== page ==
Bond binding on PG doctors

Photo: Had a nice 2-hour long interaction today with recent passed out post graduate medical students for compulsory postings under Assam Government service ... They have agreed to join

A file pix

The Assam government has decided to introduce a bond system prepared in 2005-06, which will make it mandatory for post-graduate doctors to serve in government hospitals and in rural areas for 10 years.

In case of non-adherence, doctors will have to pay a compensation of Rs 10 lakh to the government.

A meeting between health minister Himanta Biswa Sarma and new post-graduate doctors is expected to be held at Srimanta Sankaradeva Kalakshetra here tomorrow. The objective of the meeting is to take doctors into confidence for effective enforcement of the bond.

Sources said many post-graduate doctors were shying away from serving at public hospitals citing various reasons and excuses like lack of facilities and infrastructure. They are, instead, treating patients at private hospitals soon after completion of their course. Many doctors have approached the courts with a plea to exempt them from serving the government on different grounds, leaving the latter with no option other than await the court’s decision.

Sarma told The Telegraph from New Delhi that tomorrow’s meeting would try to sort out problems that doctors face in government hospitals and enforce the bond in “mutually convenient ways”.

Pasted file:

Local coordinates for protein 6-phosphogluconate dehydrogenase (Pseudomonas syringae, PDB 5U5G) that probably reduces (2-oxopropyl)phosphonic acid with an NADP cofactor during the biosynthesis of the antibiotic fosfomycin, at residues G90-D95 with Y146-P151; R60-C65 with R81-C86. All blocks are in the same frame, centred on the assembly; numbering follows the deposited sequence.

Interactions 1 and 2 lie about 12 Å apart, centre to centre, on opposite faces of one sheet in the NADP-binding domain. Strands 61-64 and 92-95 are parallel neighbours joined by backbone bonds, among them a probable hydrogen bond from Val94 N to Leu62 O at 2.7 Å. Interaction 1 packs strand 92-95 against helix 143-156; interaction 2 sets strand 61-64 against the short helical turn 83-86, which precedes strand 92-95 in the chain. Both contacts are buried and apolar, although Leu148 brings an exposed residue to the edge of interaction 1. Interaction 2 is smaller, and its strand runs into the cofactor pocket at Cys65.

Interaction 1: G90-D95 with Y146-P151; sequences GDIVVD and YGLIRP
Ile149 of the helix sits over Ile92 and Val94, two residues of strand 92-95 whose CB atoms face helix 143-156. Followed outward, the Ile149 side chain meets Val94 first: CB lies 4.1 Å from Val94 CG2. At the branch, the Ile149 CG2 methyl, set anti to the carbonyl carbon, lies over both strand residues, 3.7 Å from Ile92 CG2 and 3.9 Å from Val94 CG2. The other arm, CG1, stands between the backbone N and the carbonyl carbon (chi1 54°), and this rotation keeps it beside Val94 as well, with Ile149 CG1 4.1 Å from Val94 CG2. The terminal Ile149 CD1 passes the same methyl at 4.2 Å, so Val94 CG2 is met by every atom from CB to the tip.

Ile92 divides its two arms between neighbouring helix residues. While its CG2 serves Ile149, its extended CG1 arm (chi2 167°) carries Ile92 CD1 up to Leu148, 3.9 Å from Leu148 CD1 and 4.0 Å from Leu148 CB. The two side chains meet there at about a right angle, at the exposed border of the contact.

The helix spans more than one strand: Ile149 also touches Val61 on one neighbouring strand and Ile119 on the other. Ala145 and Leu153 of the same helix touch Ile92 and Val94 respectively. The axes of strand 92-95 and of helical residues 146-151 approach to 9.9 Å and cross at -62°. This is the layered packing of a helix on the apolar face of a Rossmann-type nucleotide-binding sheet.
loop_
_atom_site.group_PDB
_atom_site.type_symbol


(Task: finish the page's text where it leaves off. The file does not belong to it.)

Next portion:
He said such bonds cannot be enforced without taking the medical fraternity into confidence. “Every doctor will have to sign the bond. In case they fail to comply, they have to pay a compensation of Rs 10 lakh while the government will not issue them permanent certificates,” Sarma said.

Sarma said the move was aimed at ensuring availability of senior doctors at government hospitals.

“The government spends about Rs 20 lakh to Rs 25 lakh to produce a doctor and it is expected they pay back by serving at government hospitals. The very objective of the government pumping in huge amounts of money to improve infrastructure and other facilities at government hospitals will be defeated if there is an inadequate number of doctors,” he said.

The minister expressed the hope that tomorrow’s meeting would be very fruitful.

Appreciating the step, a young post-graduate doctor at Gauhati Medical College and Hospital said he would definitely attend the meeting.

“No true doctor can ignore his or her patients whether they are at government or private hospitals. But if I do not get the basic facility, be it paramedics, equipment or medicines, it will be very difficult to perform my job at any hospital. Before enforcing the bond, the government must address these problems,” the doctor said.

Another doctor said he would love to serve in a government hospital not only for 10 years but his entire life. “I think such decision depends on an individual’s list of priorities. In a profession like a doctor’s, earning money is not the sole objective. For me, serving patients come first. I think the facilities available at GMCH are far superior to those at many leading private hospitals,” the doctor said.

The government has already made it mandatory for MBBS students to serve in rural areas for a year before they appear for the post-graduate entrance test. No student is allowed to appear for the test if they do not serve the rural populace.

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